North Korea-South Korea ties

North Korea fires 200 rounds at sea border; South islanders take shelter

Reuters

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North Korea fires 200 rounds at sea border; South islanders take shelter

NORTH KOREA. File photo shows the North Korean flag flies on a mast at the Permanent Mission of North Korea in Geneva October 2, 2014. REUTERS/Denis Balibouse/File Photo

REUTERS

An official on Yeonpyeong island says the evacuation was ordered for residents to move into bomb shelters on the island at the request of the South Korean military

SEOUL, South Korea – North Korea fired more than 200 artillery rounds into the sea on Friday, January 5, near a tense maritime border with South Korea, a military official said, while residents of two South Korean islands were ordered to seek shelter due to an unspecified “situation.”

The defense ministry would not confirm if the order was prompted by the North’s artillery firing or South Korean drills in response.

However, a text message sent to residents and confirmed by an island official cited “naval fire” to be conducted by South Korean troops from 3 pm(0600 GMT) Friday.

An official on Yeonpyeong island, which sits just south of the disputed Northern Limit Line (NLL) sea border, said the evacuation was ordered for residents to move into bomb shelters on the island at the request of the South Korean military.

The firing by North Korea caused no civilian or military damage in the South, South Korea’s military said in a news briefing.

“This is an act of provocation that escalates tension and threatens peace on the Korean peninsula,” Lee Sung-joon, a spokesman for the South Korean Joint Chiefs of Staff, said.

The North Korean artillery shells all landed on the northern side of the sea border, Lee said, adding the South Korean military has been monitoring the North’s moves along its shores with the cooperation of the US military.

He warned the South will take “corresponding measures” in response to the North’s actions.

Disputed waters

South Korea’s military told the village there was firing at sea by the South Korean military after “a situation” near the border, the official said. But it was not clear whether it was a drill or had some other cause.

Yeonpyeong is home to just over 2,000 residents and troops stationed there, about 120 km (75 miles) west of Seoul and accessed by ferries taking more than two-and-a-half hours.

Leif-Eric Easley, professor of international studies at Ewha University in Seoul, said it was not unusual for North Korea to fire artillery in the area as part of its winter drills.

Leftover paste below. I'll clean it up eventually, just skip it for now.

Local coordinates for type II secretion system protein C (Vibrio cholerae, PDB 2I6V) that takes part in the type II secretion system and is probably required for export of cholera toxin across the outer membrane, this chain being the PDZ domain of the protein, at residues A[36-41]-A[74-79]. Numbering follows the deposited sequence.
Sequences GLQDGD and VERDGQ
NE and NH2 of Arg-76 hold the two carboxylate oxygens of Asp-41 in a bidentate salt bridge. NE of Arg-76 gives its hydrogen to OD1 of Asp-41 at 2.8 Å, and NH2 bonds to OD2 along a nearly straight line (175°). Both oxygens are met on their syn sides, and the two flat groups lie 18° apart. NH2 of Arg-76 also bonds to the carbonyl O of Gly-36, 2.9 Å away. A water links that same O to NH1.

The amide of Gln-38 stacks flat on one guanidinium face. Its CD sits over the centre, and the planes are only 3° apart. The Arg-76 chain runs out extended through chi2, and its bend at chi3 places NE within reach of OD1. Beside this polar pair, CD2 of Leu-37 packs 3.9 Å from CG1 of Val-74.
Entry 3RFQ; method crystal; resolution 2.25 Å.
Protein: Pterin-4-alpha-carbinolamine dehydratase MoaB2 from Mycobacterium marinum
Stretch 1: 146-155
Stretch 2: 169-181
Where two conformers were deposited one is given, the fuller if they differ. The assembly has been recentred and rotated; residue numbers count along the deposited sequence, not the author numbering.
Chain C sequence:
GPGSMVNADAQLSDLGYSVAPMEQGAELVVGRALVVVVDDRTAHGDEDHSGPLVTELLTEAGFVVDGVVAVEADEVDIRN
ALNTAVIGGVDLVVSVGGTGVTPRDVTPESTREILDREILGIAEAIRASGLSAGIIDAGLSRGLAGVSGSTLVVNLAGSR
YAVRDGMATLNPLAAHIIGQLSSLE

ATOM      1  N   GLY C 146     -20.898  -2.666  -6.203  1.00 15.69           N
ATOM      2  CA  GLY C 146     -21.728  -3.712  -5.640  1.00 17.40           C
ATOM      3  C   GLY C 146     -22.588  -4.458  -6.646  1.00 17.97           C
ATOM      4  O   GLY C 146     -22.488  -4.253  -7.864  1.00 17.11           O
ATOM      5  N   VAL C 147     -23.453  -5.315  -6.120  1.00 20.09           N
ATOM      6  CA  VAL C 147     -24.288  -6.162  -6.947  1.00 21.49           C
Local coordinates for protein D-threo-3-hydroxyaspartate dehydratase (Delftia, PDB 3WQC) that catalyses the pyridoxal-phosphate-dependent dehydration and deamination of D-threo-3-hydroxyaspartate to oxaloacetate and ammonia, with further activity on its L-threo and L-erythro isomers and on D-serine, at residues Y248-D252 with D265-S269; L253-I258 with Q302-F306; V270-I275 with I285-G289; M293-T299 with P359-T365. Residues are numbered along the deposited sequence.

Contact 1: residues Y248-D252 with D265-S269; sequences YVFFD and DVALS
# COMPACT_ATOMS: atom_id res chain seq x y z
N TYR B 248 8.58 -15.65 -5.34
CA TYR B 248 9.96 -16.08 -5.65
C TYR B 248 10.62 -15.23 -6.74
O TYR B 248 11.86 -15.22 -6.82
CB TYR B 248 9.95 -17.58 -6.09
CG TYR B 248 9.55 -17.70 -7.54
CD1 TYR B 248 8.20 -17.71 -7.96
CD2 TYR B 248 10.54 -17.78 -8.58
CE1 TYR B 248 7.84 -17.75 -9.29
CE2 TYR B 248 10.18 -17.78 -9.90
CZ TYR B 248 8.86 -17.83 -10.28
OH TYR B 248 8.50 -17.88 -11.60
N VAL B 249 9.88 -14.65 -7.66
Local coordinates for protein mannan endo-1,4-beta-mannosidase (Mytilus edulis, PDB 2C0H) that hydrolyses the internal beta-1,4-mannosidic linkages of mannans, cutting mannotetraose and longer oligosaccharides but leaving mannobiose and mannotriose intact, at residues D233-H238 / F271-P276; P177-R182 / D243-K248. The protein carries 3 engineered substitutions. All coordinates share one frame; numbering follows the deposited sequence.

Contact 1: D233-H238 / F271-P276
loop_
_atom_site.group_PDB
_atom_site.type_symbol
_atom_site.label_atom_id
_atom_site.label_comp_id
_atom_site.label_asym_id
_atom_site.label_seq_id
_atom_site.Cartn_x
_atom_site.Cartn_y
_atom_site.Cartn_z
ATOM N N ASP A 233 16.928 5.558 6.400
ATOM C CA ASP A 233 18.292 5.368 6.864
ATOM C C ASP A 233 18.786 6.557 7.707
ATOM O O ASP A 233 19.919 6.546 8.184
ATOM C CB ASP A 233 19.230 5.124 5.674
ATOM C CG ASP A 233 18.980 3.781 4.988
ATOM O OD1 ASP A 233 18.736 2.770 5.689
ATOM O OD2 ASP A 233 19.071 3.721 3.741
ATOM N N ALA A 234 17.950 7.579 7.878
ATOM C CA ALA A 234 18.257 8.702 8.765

“What’s different this year is … Kim Jong-un has publicly disavowed reconciliation and unification with the South,” he said.

In remarks to a year-end party meeting last week, the North Korean leader said unification with the South was not possible and Pyongyang was fundamentally changing its policy towards the South, which it now sees as an enemy state.

The waters near the disputed NLL have been the site of several deadly clashes between the North and South Korea including battles involving warships and the sinking of a South Korean navy corvette in 2010 by what is believed to be a North Korean torpedo, killing 46 sailors.

In November 2010, North Korean artillery fired several dozen rounds at Yeonpyeong island, killing two soldiers and two civilians, in one of the heaviest attacks on its neighbour since the Korean War ended in 1953.

North Korea said at the time it was provoked into taking action by South Korean live-fire drills that dropped shells into its territorial waters.

Drawn up at the end of the Korean War as an unofficial border, Pyongyang did not dispute the NLL until in the 1970s, when it began violating the line and arguing for a border further to the south.

Residents of Baengnyeong island which lies far to the west of Yeonpyeong and also near the sea border, were also told to seek shelter, a village official there said. Its population is about 4,900.

North Korea has warned in recent days that the situation on the Korean peninsula is spiralling towards war because of dangerous moves by the U.S and South Korean militaries.

Both Koreas have vowed crushing military responses if attacked.

In November, the North declared an agreement signed in 2018 aimed at de-escalating tension and preventing accidental outbreak of fighting was no longer valid, after the South said it would resume drills near the border.

The two sides had agreed to cease military drills near the border including the sea borders off the west and east coasts. – Rappler.com

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